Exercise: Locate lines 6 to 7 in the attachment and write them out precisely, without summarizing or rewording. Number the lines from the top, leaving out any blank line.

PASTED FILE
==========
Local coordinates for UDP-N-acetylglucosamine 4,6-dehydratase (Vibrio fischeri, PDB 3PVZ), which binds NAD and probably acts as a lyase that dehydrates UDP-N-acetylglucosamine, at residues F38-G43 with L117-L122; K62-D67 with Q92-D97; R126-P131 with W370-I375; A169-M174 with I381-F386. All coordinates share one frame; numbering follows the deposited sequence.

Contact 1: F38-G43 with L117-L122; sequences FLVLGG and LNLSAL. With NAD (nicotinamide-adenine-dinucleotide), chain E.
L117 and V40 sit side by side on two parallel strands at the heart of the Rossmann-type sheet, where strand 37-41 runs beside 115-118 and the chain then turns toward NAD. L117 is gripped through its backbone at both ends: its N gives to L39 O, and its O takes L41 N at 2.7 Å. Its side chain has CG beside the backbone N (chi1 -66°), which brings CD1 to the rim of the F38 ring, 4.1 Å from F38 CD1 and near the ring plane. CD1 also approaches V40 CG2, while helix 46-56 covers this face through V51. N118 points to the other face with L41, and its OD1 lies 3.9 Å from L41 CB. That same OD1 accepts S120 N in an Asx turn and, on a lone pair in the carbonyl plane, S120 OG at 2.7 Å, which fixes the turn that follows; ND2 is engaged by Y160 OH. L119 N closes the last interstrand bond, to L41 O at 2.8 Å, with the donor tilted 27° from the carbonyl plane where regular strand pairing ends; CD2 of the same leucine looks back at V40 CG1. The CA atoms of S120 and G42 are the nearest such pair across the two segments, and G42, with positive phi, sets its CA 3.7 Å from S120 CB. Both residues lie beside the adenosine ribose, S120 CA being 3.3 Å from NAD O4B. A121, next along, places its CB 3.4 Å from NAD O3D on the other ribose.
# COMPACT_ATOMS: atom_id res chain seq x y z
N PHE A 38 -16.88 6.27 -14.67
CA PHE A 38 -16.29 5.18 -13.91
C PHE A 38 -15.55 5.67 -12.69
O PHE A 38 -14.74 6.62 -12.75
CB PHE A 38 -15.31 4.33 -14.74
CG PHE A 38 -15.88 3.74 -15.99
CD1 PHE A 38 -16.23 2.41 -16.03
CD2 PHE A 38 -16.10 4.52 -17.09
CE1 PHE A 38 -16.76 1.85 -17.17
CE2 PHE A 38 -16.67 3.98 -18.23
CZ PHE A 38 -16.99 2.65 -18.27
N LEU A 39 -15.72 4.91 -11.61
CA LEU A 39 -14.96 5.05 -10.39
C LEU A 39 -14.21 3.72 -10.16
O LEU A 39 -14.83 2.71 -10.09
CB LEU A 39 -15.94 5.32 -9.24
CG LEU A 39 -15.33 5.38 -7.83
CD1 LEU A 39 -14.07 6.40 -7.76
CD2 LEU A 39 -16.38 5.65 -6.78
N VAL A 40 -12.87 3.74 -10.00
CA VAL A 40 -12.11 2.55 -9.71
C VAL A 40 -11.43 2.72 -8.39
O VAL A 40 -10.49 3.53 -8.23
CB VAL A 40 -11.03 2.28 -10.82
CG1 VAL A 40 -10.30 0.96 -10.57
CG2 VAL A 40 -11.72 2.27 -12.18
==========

CA PHE A 38 -16.29 5.18 -13.91
C PHE A 38 -15.55 5.67 -12.69